It was not enough for Barcelona to consign the Premier League, along with the rest of the European game, to the margins of the extravagant ball they staged on a spring night at Wembley.
Now they treat the man who used to be the crown jewel of Arsenal, Cesc Fabregas, as an optional extra, a nice, sparkling little item to have lying around on the dressing room table.
Barça's admission that while their native son Fabregas is considered a potentially valuable asset he still lags some way behind the Udinese striker Alex Sanchez as their No 1 target is doubtless no more than an honest assessment of their strategic priorities.
Still, though, it must hurt not only Arsène Wenger and the Arsenal faithful who down the years have imagined the day when he would carry them back to some of the old creative certainties.
Also damaged, surely, is the idea that the failures of English football last season, when it fell so far below the level of power and menace it had so long assigned to itself, can be quickly repaired when the new season kicks off in less than a month.
Who, really, can we see storming the high ground Barcelona claimed so emphatically?
Chelsea under the zealous – or given some of his early pronouncements, maybe naïve – leadership of wonder boy coach Andre Villas-Boas? You wouldn't want to invest the mortgage, would you, however hard he bangs on about his duty to Roman Abramovich to deliver the Champions League title that proved beyond Jose Mourinho, Carlo Ancelotti and even the resourceful Guus Hiddink. Not when the entire new trouble-shooting force after last season's miserable decline looks likely to be no broader than the brilliantly gifted but not overpowering Luka Modric and the Anderlecht tyro Romelu Lukaku.
Manchester United, who were so easily dismantled by Barça at Wembley, have made big-money investments in David de Gea, Phil Jones and Ashley Young but the word is that they are unprepared to meet the pay demands of Wesley Sneijder, the one player on their wish list who had proved he could deliver at the highest level in midfield – the place where United were ultimately so profoundly exposed by the sublime axis of Xavi, Iniesta and Messi.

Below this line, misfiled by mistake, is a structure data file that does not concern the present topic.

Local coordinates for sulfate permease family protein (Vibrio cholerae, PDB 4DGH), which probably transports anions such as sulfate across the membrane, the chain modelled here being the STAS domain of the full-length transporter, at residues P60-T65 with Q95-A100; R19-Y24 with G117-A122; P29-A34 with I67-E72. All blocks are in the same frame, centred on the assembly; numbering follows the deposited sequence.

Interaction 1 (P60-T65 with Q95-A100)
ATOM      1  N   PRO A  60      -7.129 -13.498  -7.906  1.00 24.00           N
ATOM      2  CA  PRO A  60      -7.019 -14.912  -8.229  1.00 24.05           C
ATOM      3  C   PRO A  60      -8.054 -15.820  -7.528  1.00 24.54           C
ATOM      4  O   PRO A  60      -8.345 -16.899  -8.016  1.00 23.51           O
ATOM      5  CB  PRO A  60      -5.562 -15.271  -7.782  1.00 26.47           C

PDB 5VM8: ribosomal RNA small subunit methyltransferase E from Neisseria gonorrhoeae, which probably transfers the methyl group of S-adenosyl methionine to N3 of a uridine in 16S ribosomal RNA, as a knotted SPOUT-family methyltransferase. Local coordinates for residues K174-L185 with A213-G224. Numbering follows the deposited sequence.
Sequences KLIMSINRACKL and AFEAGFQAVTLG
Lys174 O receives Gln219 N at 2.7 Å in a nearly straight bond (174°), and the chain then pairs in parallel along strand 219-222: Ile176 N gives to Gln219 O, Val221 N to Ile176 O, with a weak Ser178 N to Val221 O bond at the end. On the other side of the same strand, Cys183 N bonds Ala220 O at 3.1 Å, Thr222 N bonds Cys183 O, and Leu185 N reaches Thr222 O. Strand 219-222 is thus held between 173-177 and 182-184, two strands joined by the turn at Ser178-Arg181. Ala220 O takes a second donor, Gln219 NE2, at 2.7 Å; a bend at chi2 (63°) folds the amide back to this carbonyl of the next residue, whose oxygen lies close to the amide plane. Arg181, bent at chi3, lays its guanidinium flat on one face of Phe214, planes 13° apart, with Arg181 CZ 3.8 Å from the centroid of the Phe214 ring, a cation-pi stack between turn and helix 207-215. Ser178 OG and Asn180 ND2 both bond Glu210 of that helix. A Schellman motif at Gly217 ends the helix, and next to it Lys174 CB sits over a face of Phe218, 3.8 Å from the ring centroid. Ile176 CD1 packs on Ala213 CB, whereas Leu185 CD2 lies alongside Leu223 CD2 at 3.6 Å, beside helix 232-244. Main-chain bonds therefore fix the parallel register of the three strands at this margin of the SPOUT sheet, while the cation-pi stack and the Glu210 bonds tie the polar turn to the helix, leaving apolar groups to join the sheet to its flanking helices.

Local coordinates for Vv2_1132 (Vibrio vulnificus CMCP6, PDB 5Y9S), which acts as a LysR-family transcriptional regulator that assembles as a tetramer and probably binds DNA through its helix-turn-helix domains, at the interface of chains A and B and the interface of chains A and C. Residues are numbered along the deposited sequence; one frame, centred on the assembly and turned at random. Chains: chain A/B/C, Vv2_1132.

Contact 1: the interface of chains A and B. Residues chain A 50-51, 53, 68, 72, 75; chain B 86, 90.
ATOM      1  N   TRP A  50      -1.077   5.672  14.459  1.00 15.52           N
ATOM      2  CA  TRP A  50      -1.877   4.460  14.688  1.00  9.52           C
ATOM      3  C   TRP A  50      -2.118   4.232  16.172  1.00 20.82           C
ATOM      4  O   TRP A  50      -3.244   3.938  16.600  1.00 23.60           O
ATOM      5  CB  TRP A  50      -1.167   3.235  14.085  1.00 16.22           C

This leaves the blockbusting possibility that Manchester City will finally jettison their talented but also tedious ingrate Carlos Tevez and bring in Diego Maradona's son-in-law Sergio Aguero and maybe Sneijder. This has the whiff of serious business – and another advance for a team who by the end of last season were beginning to suggest they might just reward Roberto Mancini for believing in them a little more.
However, in a high summer of brilliant sport – with Sachin Tendulkar promising to maintain at Lord's over the next few days the superior entertainment levels already produced by the likes of Novak Djokovic, Darren Clarke and Tom Watson – it cannot be said that the English pre-dinner football cocktail has had the taste buds standing on ends.
This time last summer there was every reason to believe that Chelsea would march on beyond the formidable levels achieved in Ancelotti's immediate annexation of the League and Cup Double. Now, after a season of ultimate misadventure, we have the upwardly mobile Villas-Boas telling us of the inevitability of that European triumph.
However, his plan to make Chelsea "football untouchables" would seem to need quite a bit more youthful and outstandingly gifted flesh on its bones.
Villas-Boas declares: "In the next years the trophy will arrive in this club. Chelsea have been in two semi-finals and also one final in recent times. I don't see why we can't go on and win it. Based on the trophies these players have won before and the success they have had, aren't these the players you want in the end? Could be, no?" His methods are apparently inspiring rather more enthusiasm among senior players at Stamford Bridge these days than when he, as Jose Mourinho's youthful scout of opposition, besieged them with videos and dossiers. This is, of course, the way of football and no doubt Villas-Boas can bank on some sharpened effort among the Chelsea warhorses in the first passionate flush of his leadership.
Indeed, Frank Lampard, who with John Terry has in his professional survival kit a so far flawless ability to shift with each new phase of an erratic Chelsea story, insists: 'Everything is very fast and intense. There hasn't been one training session where people can relax or be sloppy.
"The fact Andre is such a young manager is irrelevant. There is a nice freshness, a new style and different training methods from last year."
Of course, Carlo is dead, long live Andre. It is, like quite a bit else in English football this summer, perhaps not the most thrilling of battle cries. But then, who knows, maybe there is a little revolution in the air. Perhaps if Cesc Fabregas finally says Adios, it will not be just another reason to sigh. It is, at least, a pretty thought.